(searched for: doi:10.17352/gje.000051)
Frontiers in Environmental Science, Volume 10; https://doi.org/10.3389/fenvs.2022.905461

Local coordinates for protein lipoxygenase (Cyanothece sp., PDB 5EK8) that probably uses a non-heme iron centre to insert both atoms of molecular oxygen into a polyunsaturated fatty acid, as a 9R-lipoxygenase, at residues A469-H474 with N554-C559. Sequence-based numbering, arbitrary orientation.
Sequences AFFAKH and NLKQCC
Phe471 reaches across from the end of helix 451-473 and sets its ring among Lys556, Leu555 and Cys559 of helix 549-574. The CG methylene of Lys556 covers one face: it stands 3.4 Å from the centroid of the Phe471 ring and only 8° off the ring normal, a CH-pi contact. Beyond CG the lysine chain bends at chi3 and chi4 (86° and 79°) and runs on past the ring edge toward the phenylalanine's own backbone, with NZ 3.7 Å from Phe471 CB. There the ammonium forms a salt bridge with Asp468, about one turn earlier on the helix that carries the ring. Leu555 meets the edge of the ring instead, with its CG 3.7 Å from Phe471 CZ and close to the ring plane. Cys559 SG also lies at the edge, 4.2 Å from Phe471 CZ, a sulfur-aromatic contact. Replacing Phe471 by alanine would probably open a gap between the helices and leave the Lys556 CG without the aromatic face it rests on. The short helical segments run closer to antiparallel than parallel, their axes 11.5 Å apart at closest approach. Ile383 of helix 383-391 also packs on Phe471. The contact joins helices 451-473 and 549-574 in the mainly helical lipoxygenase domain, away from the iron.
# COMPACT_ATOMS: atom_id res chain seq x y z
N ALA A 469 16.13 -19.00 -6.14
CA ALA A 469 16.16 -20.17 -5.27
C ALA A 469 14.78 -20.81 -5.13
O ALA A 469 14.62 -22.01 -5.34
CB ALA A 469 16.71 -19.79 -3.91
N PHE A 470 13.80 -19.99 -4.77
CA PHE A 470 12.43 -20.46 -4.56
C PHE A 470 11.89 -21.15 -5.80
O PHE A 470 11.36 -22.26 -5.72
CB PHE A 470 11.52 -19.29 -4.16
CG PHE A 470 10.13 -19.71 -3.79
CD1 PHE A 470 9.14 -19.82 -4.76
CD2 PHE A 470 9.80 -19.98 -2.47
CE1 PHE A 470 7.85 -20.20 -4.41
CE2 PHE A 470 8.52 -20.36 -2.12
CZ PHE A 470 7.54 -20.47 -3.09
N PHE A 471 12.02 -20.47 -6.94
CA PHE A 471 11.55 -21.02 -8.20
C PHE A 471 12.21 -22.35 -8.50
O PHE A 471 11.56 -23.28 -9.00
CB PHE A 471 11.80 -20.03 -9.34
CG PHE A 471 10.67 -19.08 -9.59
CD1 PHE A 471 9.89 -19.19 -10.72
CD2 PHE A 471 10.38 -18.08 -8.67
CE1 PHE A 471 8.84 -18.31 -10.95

This paper adds to the existing body of knowledge by incorporating the role of fiscal decentralization (FD) in influencing CO2 emissions. Therefore, this study looked at the effect of FD on CO2 emissions in the presence of nonrenewable energy consumption (NRE), renewable energy consumption (REN), gross domestic product (GDP), and trade openness (TOP) for the period 1994–2018 in Japan. Thus, the current work intends to fill this knowledge gap by employing econometric techniques such as Bayer and Hanck cointegration, dynamic ordinary least squares (DOLS), fully modified ordinary least squares (FMOLS), and canonical cointegration regression (CCR). Additionally, the frequency domain causality analysis is used in the investigation to determine the causal impact of FD, NRE, REN, GDP, and TOP on CO2 emissions. The novelty of the frequency-domain approach is that it can differentiate between nonlinearity and causality levels and show causality among parameters with different frequencies. The DOLS, FMOLS, and CCR results reveal that NRE, GDP, and TOP augment CO2 emissions in Japan, whereas FD and REN increase the quality of the atmosphere. Furthermore, the frequency causality test results show that FD, REN, GDP, and TOP have implications for CO2 emissions in the long run, while NRE raises CO2 emissions in the medium run. As a policy direction, the current study suggests expanding renewable energy consumption in Japan by emphasizing more on Sustainable Development Goals (7, 8, and 13).